Sung Kim, the American
By Kim Heung-sook
Informed readers may heave a sigh of disapproval as soon as they see my headline, but there is a justifiable reason to reiterate this simple truth. Do I assume that my readers don’t know Sung Kim is the U.S. ambassador-designate to Korea who just finished a confirmation hearing at the U.S. Senate? No. I am well aware that my readers know the fact.
Still, I feel the need to reaffirm Kim’s American identity because the career diplomat happens to have a Korean background and many people in the nation seem to regard him as half-Korean even if they know him as the U.S. ambassador-designate. If this perception persists unchecked, Kim may have a hard time doing his job as the top American official stationed in Seoul and the warm-hearted yet wishful-thinking Koreans may suffer a boomerang effect of disappointment before long.
Ever since he became the U.S.’s special envoy for the six-party talks on July 31, 2008, Kim drew the keenest attention from the Korean public owing to his ties with the nation. Of course, the six-party talks mean the multi-national negotiations to resolve North Korea’s nuclear weapons issue. The six participants are South and North Korea, the U.S., China, Russia and Japan.
Internet portal sites are flooded with information about Kim and his family, particularly his deceased father, Jae-kwon Kim. In sum, Sung Kim was born in Korea in 1960 as Kim Sung-yong and attended an elementary school in Seoul. When he was a third-grader, his family moved to Japan as his father was assigned to work at the Korean Embassy in Tokyo. After the senior Kim resigned as a minister at the embassy following his implication in the 1973 kidnapping of the late President Kim Dae-jung, the family immigrated to America ― that was 35 years ago. Whether the senior Kim sympathized with the late President is not clearly known.
Sung Kim became a U.S. citizen in 1980. He graduated from University of Pennsylvania with a B.A. and Loyola Law School with a J.D. He did his master’s degree at the London School of Economics. Before joining the Foreign Service, Kim worked as a public prosecutor in the Los Angeles District Attorney’s office. As a Foreign Service official, he worked as staff assistant in the Bureau of East Asia and Pacific Affairs in Washington D.C., and as the chief of political military affairs at the U.S. Embassy in Seoul. He later served in Tokyo, Kuala Lumpur and Hong Kong. From August 2006 through July 2008, he was the director at the Office of Korean Affairs at the U.S. State Department.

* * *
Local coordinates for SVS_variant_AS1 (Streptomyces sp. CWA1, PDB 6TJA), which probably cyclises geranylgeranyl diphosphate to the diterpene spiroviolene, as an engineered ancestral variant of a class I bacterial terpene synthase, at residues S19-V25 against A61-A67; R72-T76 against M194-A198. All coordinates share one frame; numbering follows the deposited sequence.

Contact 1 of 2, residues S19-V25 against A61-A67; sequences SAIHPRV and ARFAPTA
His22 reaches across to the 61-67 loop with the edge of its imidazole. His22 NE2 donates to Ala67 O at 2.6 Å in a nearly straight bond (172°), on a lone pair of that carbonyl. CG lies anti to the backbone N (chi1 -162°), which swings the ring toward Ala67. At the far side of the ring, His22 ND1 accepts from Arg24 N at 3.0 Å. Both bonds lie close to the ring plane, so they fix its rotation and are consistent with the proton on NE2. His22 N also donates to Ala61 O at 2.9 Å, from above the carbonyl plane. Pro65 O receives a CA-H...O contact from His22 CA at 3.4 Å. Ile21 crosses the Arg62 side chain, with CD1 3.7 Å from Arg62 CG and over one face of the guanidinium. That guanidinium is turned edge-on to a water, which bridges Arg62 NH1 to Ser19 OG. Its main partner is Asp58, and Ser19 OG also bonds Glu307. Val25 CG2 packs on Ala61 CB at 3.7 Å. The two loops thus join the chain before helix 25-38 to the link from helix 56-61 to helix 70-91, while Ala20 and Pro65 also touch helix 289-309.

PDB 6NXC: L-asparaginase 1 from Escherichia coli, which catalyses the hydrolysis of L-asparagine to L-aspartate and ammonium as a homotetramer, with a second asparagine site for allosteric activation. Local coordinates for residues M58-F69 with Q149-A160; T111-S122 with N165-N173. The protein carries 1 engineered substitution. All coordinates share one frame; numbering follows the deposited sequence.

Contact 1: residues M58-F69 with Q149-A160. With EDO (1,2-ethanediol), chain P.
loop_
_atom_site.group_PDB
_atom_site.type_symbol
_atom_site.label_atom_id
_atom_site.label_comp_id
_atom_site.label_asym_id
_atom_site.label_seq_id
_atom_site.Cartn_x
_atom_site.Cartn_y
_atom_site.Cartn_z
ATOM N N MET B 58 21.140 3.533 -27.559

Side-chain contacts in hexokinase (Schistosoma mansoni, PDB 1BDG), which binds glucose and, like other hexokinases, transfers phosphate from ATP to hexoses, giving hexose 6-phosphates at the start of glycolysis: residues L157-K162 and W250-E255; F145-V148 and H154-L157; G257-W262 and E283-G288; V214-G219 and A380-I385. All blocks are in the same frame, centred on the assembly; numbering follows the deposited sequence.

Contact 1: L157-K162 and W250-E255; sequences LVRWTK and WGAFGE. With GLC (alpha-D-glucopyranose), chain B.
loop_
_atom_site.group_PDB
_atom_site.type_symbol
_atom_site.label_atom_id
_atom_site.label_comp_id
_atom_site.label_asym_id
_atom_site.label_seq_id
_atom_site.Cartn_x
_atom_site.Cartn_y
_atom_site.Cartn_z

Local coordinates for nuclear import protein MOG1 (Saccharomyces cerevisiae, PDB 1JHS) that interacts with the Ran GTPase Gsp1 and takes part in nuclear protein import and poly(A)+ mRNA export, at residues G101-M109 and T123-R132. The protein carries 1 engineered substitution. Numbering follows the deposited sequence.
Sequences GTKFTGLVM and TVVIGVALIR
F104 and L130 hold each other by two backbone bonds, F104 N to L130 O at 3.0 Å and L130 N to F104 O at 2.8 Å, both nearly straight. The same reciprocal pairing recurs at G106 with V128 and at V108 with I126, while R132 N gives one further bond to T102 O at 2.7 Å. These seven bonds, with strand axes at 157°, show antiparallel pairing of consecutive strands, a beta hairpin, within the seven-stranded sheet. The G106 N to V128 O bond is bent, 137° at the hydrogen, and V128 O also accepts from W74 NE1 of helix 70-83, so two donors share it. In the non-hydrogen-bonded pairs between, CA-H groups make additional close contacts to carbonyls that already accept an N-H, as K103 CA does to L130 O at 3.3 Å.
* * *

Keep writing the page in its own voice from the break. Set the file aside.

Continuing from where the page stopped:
His biography leaves no room to doubt his American identity. His designation as ambassador to Korea testifies to the firmness of his loyalty to his adoptive country. Top diplomats are plain-clothes warriors ready to fight for their national interests in a war without guns but of negotiations and wrangling.
For all this overwhelming proof telling who and what Sung Kim is, more than a few Koreans tend to view him as one of them and the mass media encourages, if not masterminds, this tendency. As my journalist friend Kwon Tae-sun pointed out, the media refers to him as ``성 김” not ``성 킴” in Korean. As is well-known, ``Kim,” the most popular surname here, is written ``김” in Korean whereas ``Kim” in foreign, e.g. American, names is spelled ``킴.” Therefore, ``Kim” in Kim Dae-jung is written ``김” whereas ``Kim” in Kim Basinger is transcribed into ``킴.” Accordingly, Sung Kim should be identified as ``성 킴” not ``성 김” in the Korean press.
After the Senate hearing on July 21, a Korean journalist asked Kim in Korean how he felt and Kim responded in English. The journalist openly wondered why Kim used English despite his good command of Korean: ``The reason must be either because he thought when he publicly speaks, it would be safer for him to speak in English in which he is more fluent, or because he wanted to affirm that he is not a Korean but the U.S. ambassador.” I am glad the journalist figured out why, though late.
If Kim’s nomination is confirmed and he comes here to lead the 575-member mission, I would welcome him not because he is a Korean-American but because I believe he is a competent diplomat based on my brief working encounter with him back in the early 2000s. I have my own expectations of him and the most important is the hope that he will offer a new perspective to Korean-Koreans about blood ties. I hope he will encourage my fellow citizens to drop the last remaining ``idols of the tribe” by preempting any attempt to seek ``brotherly” favors and by abstaining from doing the same.
Although the world has changed inside out over the past five centuries since Francis Bacon warned against these idols, they still wield power over some people as proven by the terrorist attacks in Norway last week. By the time Sung Kim ends his assignment here, I hope, more Koreans will understand that the words ``blood ties” apply not only to the people of a nation but to the entire human race through whose arteries and veins flow the liquid called blood.